Introducing Short, Team-Based Writing Assignments to Strengthen Screenwriting

Resource Title:
Active Learning - Andries Coetzee (Linguistics)
Course Type:
Faculty Name Veerendra Prasad
Course SAC 210
  • Flipped Course
  • Team Writing
  • Short Writing Assignments

Students working in groupsIntroduction

Students from a wide variety of backgrounds flock to Veerendra Prasad’s Introduction to Screenwriting course. Traditionally, students read and discuss feature-length screenplays while getting their feet wet in the form by writing short scripts. In this more active, team-based iteration, students work in teams on shorter writing assignments to build up their writing skills in place of lecture and discussion.

Active Learning in the Course

During class time, Prasad has students work in groups of three to four on scene writing exercises as a way of learning different cinematic storytelling techniques. The guiding philosophy of the class is that you learn by reading scripts, writing scripts, and getting feedback on scripts you've written. The exercises give the students  a chance to write as much as possible and receive as much feedback as possible along the course of the semester. Students then compile and turn in their in-class scenes as a writing "sketchbook" at the end of the semester.

Students working in groupsChallenges and Solutions

Teaching the class in the team-based learning classroom has helped engagement during class sessions. There seems to be more accountability when there is a big screen displaying the scenes to the whole class for feedback. Although he could tell that the scenes the students were writing were getting better throughout the term, the first few times Prasad taught this way he was still seeing a lot of sloppy writing. It seemed that these assignments were treated as too "disposable." He started asking the team leaders to do rewrites on in-class scenes based on his feedback. He also removed other assignments to free up his time to focus on being more detailed in the feedback.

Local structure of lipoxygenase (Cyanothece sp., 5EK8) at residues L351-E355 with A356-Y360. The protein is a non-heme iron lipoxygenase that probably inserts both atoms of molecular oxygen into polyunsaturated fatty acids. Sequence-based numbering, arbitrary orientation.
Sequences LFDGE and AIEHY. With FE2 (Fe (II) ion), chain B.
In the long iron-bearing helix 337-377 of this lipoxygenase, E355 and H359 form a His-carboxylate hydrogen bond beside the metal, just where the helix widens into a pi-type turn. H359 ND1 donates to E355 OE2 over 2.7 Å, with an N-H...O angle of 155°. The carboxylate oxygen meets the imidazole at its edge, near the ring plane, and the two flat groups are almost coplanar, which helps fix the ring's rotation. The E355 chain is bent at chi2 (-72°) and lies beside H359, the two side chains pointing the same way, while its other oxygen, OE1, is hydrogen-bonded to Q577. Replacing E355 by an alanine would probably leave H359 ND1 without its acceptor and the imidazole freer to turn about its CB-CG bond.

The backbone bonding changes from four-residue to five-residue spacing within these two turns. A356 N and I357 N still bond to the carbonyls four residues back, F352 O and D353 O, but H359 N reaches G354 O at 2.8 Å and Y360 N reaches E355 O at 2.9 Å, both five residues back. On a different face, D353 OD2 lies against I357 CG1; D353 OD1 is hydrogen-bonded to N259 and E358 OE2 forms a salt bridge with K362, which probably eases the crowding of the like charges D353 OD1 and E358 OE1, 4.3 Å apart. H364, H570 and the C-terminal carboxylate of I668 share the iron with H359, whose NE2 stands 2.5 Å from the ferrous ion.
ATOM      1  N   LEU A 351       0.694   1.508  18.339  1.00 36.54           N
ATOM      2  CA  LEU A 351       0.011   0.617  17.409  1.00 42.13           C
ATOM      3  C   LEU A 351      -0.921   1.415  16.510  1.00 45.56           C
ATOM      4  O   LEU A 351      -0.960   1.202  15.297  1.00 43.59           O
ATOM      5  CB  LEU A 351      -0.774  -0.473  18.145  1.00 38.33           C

Changes in Instruction

By effectively "flipping" the course, Prasad feels that he is more efficiently occupying the students' time. In-class time is spent focusing on writing and out of class time is spent reading short lectures and feature-length screenplays. Making the students active in class and streamlining the amount of work outside of class seemed to improve class attendance.

Benefits for Students

Prasad has only taught one semester with these changes, but is encouraged. The writing, as a whole, was stronger than in previous years and he has particularly seen improvement in students that were in the lower third of perceived writing ability.


Photo Credit: Mary Lou Chipala